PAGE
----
I've warned, and warned, and warned about the danger posed by living in a big American city. I've done so for years. Many other observers and commentators have done the same. It seems like few, if any people are actually listening, and even fewer are taking active steps to heed those warnings.
If this past week hasn't made the point more strongly than my words ever can, I don't know what it'll take for people to listen. In case you missed the point:
The mall shoppers in Allen, Texas probably never in their worst nightmares imagined an illegal alien arriving by car, heavily armed, and starting to shoot at them as they went about their daily activities. Yet... it happened. As of this morning, eight are dead, and others are wounded. If it wasn't for a very brave policeman who "ran to the sound of the guns" and took out the shooter at grave risk to himself, there would have been many more. I hope they give that cop a honking great medal. He deserves it. Even better, I'd like every shopper in that mall (on any day, at any time) to drop $5 or $10 into a tip jar for him, and have the management present him with the proceeds after a few months, when they've had time to swell to a meaningful total. He's earned every penny.
Such mass shootings appear to be happening more and more often. There appear to be few common factors in them, apart from the alienation, frustration and isolation of the shooter. Most notably, they're almost all taking place in larger cities. That's where the levels of tension and social angst are highest, and that seems to affect potential mass murderers more there than elsewhere. If you live in a city . . . take note.
It doesn't stop there. The tidal wave of illegal aliens crashing onto (and over) our borders is getting worse, not better, and many of them are either criminals themselves, or come from countries where criminals dominate, and criminal ways of life, thought and behavior are rampant. They're bringing that with them, and they will behave that way here too. The crime gangs and cartels and syndicates are not targeting deserted countryside - they're targeting our cities, and sending their gunmen and drug dealers and enforcers there.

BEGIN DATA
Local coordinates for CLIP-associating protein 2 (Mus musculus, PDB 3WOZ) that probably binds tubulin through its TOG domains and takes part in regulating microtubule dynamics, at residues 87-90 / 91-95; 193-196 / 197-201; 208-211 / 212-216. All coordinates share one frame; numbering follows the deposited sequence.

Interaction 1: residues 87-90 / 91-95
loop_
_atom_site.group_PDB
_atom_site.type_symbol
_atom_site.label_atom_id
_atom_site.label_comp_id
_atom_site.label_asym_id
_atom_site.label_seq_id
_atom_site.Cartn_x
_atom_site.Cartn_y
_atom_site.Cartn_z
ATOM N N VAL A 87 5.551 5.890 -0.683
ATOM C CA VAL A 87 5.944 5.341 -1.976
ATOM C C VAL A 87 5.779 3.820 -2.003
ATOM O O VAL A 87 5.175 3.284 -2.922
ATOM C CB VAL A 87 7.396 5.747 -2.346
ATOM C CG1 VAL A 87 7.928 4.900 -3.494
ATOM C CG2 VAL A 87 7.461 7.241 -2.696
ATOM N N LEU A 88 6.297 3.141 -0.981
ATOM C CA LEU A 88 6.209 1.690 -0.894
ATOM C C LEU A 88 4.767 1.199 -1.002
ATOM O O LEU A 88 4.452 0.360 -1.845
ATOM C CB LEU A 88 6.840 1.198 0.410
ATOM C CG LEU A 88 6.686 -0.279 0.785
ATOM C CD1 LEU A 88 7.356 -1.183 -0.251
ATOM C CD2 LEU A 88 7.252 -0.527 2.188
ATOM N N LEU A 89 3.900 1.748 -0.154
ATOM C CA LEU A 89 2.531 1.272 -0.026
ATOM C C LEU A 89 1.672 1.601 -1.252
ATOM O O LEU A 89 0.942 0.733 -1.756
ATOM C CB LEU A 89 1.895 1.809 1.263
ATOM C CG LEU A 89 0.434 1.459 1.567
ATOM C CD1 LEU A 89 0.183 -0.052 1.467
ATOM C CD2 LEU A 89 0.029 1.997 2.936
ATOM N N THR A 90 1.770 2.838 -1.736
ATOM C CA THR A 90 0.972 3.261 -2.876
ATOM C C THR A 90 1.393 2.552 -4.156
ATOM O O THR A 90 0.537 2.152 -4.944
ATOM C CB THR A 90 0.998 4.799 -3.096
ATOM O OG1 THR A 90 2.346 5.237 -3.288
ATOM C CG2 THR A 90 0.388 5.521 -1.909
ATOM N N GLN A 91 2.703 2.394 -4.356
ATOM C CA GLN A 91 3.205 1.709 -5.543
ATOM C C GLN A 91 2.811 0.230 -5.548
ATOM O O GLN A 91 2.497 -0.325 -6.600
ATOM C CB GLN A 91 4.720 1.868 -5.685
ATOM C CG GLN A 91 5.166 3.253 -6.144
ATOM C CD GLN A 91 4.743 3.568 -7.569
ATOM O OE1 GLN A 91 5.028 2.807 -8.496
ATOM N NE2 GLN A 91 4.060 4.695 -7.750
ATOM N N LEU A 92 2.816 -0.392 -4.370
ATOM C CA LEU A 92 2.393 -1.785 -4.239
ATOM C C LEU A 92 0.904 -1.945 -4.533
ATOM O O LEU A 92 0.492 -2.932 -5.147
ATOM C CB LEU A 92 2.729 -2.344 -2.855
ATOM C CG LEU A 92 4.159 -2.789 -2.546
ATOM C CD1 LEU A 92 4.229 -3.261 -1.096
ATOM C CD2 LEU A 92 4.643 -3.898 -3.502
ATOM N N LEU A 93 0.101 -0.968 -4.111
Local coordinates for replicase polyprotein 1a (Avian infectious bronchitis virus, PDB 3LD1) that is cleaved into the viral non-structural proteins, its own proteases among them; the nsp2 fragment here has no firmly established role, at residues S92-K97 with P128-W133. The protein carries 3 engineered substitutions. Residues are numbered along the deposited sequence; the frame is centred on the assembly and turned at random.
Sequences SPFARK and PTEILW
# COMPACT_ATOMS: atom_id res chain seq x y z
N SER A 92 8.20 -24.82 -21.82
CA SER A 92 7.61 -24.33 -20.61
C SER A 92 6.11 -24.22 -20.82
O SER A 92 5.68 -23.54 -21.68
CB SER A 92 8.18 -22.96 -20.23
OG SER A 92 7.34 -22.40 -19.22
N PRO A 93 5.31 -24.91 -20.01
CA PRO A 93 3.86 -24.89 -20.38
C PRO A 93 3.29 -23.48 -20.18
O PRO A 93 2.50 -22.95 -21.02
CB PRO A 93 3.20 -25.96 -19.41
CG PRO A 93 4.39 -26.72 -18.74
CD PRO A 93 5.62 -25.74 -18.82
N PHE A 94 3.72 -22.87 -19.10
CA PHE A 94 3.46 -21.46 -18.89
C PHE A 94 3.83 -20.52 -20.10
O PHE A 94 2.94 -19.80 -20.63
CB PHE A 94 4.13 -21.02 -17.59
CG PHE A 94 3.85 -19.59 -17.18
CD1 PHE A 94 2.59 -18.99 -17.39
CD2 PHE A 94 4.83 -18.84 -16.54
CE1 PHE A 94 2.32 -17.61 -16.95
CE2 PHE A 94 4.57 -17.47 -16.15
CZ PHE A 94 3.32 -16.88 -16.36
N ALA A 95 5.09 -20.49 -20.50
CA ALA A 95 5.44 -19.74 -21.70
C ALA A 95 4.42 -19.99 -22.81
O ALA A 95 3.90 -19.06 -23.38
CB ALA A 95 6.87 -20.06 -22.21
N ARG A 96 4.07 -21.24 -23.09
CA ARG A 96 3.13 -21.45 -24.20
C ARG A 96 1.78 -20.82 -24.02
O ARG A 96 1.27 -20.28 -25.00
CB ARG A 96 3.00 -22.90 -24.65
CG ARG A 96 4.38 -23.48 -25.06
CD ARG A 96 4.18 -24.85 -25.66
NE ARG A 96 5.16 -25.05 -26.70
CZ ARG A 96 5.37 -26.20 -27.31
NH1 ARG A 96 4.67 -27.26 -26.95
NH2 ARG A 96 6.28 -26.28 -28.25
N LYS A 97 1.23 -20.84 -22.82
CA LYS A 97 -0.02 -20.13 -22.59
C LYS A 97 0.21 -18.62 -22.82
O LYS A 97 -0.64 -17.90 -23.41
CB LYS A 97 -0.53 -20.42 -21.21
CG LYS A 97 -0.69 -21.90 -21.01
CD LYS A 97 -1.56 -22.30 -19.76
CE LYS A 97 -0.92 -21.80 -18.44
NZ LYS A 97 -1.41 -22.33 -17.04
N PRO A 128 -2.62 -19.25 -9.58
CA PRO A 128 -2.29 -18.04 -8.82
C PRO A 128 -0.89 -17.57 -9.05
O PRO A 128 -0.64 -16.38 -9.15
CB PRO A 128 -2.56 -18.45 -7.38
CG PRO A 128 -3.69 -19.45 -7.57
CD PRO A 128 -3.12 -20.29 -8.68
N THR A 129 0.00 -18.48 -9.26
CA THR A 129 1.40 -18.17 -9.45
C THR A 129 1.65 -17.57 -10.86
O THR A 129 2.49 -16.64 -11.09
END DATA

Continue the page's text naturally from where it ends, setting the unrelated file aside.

As if the map of the United States were the board from a game of Risk, cartels push to cities of increasing distance from the border and strengthen their support networks there, fanning out to touch nearly every major population center and minor ones in between with new waves of crime and deadly narcotics...
The present administration is not taking this threat seriously at all. In fact, it's largely ignoring it.
To be clear, we’re not just fighting Mexican drug traffickers, we’re fighting the world’s most powerful and prolific narcoterrorists who happen to be based in Mexico. Narcoterrorists who not only control the entirety of U.S.-Mexico border, but have their largest presence outside of their own country right here in ours. It has been estimated that the various Mexican cartels have a presence in over 3,000 American cities and towns. They are here solely to sell drugs to Americans and engage in other types of organized crime like human trafficking. I can think of no greater modern example of Cicero’s warning to his fellow Romans about allowing an enemy within the gates. Just like international terrorists, the various Mexican organizations are single-minded, zealous, highly ethnocentric, and shockingly violent. And, whether we like it or not, they take our forgiving multiculturalism and our moral and cultural relativism as weakness.
There's more at the link.
You can add increasing racial and criminal tension to the mix of underlying problems in our cities. As HMS Defiant notes:
One of the joys of living in California for over 30 years in both the south and the Bay Area was watching demographic change swirl through some of it and revise whole towns overnight as the newcomers swept away the old. Such a case in point was the City of Compton. Almost 100% white into the '50s with all the usual tricks of a society that wanted to live by itself was completely replaced by blacks in the 60's and they remained the majority of the population until into the 90s when they were all swept away by the incoming Mexicans and other hispanics with all the violence and turf wars and shootouts that presage big changes in little places.
New York and some of the other Atlantic states are slowly figuring out that what happened so dramatically in Florida could and will happen in their towns as the newcomers from south of the border kick the ever loving crap out of the old denizens and demons that run the drugs, gangs, pimps in places like New York City and either exterminate them or drive them out. Perhaps they'll head to the suburbs and New Jersey. It's hard to tell where they'll end up.
What the current demons don't really understand is that the Mexicans? The guys that routinely take on the Mexican Army and own the Mexican police forces from the local level all the way up to the Minister of Justice and Minister of Defense.....those cartels you hear about from time to time if you look for news other than in the mainstream of media foulness, they are the utterly amoral killers and they're more heavily armed than anybody in the United States and they're coming here. They also know that the richest pickings are in places like New York, Delaware, Massachusetts, Connecticut and the other urban hellholes that spawned the gangs, the drugs and the crime that make urban living so darned pleasant for commuters in those places.